What Does “PS” Mean and How to Use It in a Letter or Email
So, you find yourself wanting to add a PS to the end of your email or letter. A somewhat vintage gesture that’s made its way into pop culture thanks to the Beatles’ hit, “P.S. I Love You”, and that Cecelia Ahern novel under the same title.
But, when it comes to adding this acronym to your email, what’s the right way to go about it? Not to mention, what does it even mean?
"PS" stands for the Latin phrase post scriptum, which literally translates to “after text”.
Both "PS" and "P.S." are correct. The decision to add periods may depend on the style guide you follow, your audience, and ultimately, your own preferences.
Periods or no periods, "PS" should always be capitalized.
What does “PS” mean in a letter or email?
PS means “postscript”. This acronym comes from the Latin term post scriptum, literally meaning “after text”. Back when people used to handwrite or typewrite letters (and trusted they’d reach their intended audience), PS allowed the writer to include an additional thought, after the letter has been crafted and signed.
Today, PS is still very much in use—both in handwritten letters and emails. Now that you can edit your messages without starting from scratch, including PS is purely stylistic. It’s a great way to leave a personal note at the end, add a touch of humor or reveal an inner truth. You can even add a PPS, meaning “post-post-scriptum”—for the writer with extra afterthoughts.
Examples of “PS” in letters
PS, a sentiment just as important as “Dear,” if not more cherished. Here are a few examples in history of famous people using PS in a letter.
Example 1: Elizabeth Taylor to Richard Burton (1973)
My darling (my still) My husband,
I wish I could tell you of my love for you, of my fear, my delight, my pure animal pleasure of you — (with you) — my jealousy, my pride, my anger at you, at times. Most of all my love for you, and whatever love you can dole out to me — I wish I could write about it but I can't. I can only 'boil and bubble' inside and hope you understand how I really feel.
Anyway I lust thee, Your (still) Wife.
P.S. O'Love, let us never take each other for granted again!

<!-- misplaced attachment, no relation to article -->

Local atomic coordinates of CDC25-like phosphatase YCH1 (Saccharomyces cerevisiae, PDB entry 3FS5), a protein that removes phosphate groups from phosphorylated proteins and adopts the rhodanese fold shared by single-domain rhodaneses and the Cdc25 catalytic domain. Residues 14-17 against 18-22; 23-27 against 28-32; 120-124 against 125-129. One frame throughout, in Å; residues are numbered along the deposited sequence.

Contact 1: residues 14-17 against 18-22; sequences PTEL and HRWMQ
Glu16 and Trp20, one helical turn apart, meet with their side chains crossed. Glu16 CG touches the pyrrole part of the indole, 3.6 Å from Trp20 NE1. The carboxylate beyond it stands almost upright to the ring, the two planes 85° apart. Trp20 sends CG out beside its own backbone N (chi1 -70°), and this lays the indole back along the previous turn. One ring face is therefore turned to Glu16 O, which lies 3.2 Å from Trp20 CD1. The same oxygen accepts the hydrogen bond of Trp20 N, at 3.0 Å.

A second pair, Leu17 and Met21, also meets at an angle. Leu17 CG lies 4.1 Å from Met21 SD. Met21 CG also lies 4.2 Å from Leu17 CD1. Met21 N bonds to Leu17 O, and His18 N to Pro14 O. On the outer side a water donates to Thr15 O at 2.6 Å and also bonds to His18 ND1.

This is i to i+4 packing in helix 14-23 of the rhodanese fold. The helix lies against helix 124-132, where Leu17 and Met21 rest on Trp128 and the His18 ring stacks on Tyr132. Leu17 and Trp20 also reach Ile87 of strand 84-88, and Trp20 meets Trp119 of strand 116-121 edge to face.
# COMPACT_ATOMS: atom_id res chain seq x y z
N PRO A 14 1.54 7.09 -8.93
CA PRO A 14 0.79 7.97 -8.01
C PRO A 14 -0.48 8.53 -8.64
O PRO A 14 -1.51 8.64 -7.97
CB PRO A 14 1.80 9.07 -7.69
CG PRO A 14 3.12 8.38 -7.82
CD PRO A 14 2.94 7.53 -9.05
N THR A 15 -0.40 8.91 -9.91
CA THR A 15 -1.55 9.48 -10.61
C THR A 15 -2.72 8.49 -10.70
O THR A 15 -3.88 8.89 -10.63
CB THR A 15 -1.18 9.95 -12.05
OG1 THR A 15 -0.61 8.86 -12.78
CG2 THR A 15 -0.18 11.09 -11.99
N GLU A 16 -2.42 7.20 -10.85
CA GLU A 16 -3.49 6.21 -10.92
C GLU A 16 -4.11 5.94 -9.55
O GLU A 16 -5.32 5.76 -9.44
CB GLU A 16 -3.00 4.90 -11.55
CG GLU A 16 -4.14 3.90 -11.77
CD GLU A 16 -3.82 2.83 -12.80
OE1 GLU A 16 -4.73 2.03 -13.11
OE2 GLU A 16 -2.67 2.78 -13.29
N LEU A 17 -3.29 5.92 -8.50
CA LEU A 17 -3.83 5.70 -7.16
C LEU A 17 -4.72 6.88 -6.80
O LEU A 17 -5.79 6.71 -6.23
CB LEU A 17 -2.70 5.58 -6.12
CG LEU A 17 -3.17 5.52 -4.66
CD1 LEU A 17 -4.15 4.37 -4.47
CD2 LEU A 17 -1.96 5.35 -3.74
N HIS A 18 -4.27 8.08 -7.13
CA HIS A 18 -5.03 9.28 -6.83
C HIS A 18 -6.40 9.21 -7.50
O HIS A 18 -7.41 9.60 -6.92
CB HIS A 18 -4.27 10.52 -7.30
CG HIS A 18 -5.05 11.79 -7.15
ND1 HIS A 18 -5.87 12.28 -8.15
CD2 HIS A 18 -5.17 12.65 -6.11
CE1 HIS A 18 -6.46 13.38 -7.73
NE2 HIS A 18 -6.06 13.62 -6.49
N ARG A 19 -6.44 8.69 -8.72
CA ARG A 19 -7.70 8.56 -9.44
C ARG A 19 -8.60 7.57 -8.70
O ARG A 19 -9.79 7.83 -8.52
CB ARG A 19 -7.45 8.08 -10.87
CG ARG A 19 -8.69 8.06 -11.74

P.P.S. How about that — 10 years!
Example 2: Elvis Presley to President Nixon (1970)
Dear Mr. President:
I am glad to help just so long as it is kept very private. You can have your staff or whomever call me anytime today, tonight or tomorrow. I was nominated this coming year one of America's Ten Most Outstanding Young Man. That will be in January 18 in my home town of Memphis, Tennessee. I am sending you a short autobiography about myself so you can better understand this approach. I would love to meet you just to say hello if you're not too busy.
P.S. I believe that you, Sir, were one of the Top Ten Outstanding Men of America Also.
I have a personal gift for you which I would like to present to you and you can accept it or I will keep it for you until you can take it.
Example 3: Steve Martin to fan, Jerry Carlson (1979) (personalized fan mail)
WHAT A PLEASURE IT WAS TO RECEIVE A LETTER FROM YOU. ALTHOUGH MY SCHEDULE IS VERY BUSY, I DECIDED TO TAKE TIME OUT TO WRITE YOU A PERSONAL REPLY.
TOO OFTEN PERFORMERS LOSE CONTACT WITH THEIR AUDIENCE AND BEGIN TO TAKE THEM FOR GRANTED, BUT I DON’T THINK THAT WILL EVER HAPPEN TO ME, WILL IT Jerry? I DON’T KNOW WHEN I’LL BE APPEARING CLOSE TO YOU, BUT KEEP THAT EXTRA BUNK MADE UP IN CASE I GET TO Flint.
P.S. I’LL ALWAYS CHERISH THAT AFTERNOON WE SPENT TOGETHER IN RIO, WALKING ALONG THE BEACH, LOOKING AT rocks.
How to format “PS”
Now that we’ve covered the meaning of PS and a few examples, let’s drill down a bit. What should you do when including this small, yet meaningful addition to your next email or letter?
1. You should always write PS in all caps, no matter what your country or style guide is.
2. Periods or no periods? It depends on the style guide you or your editor follows:
Merriam-Webster, the Chicago Manual of Style and the Purdue University Online Writing Lab (OWL) say the correct format is PS, capitalized and without periods.
The Cambridge Dictionary recommends PS as the British spelling and P.S. as the American one.
The New York Times uses P.S.
So, both PS and P.S. are correct—up to you to decide if you want to add the periods or not, based on your style guide, audience, and ultimately, personal preferences.
P.S. I prefer capitalizing it with periods because it looks more letter-like and just feels right. And isn’t that what a P.S. is all about, an extra feeling you just gotta add?
Using “PS” in emails: Cool or old-school?
Since modern technology allows us to add any extra info to our emails, what’s the point of having a PS? Shouldn’t you just edit the email to include it? Well, not necessarily.
PS is a stylistic effect that directs your reader’s attention to something specific—maybe even the most important part of your email. According to Professor Siegfried Vogele in Handbook of Direct Mail: Dialogue Methods, the PS can actually be what your audience reads first, not last. Because after all, who doesn’t want to know what you’re really thinking? PS is also very human, which is why it’s used as a popular sales tactic in email marketing. Adding a PS to the end of an email can help create a clear call-to-action, show off a brand’s personality and leave a memorable final note.
So, should you use it in your next personal or professional email? Unless it feels off-brand or inappropriate, like a formal email to your boss or a product update to users, then why not? Ultimately, the PS is like an extra scene at the end of the credits. It feels like a gift. One only the reader should be privy to knowing.
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Netanya Bushewsky, Wix Partners Marketing Content Team Lead
Canadian born and raised, classic romantic and forever fascinated by the PSL (Pumpkin Spice Lattes, do they even contain pumpkin?).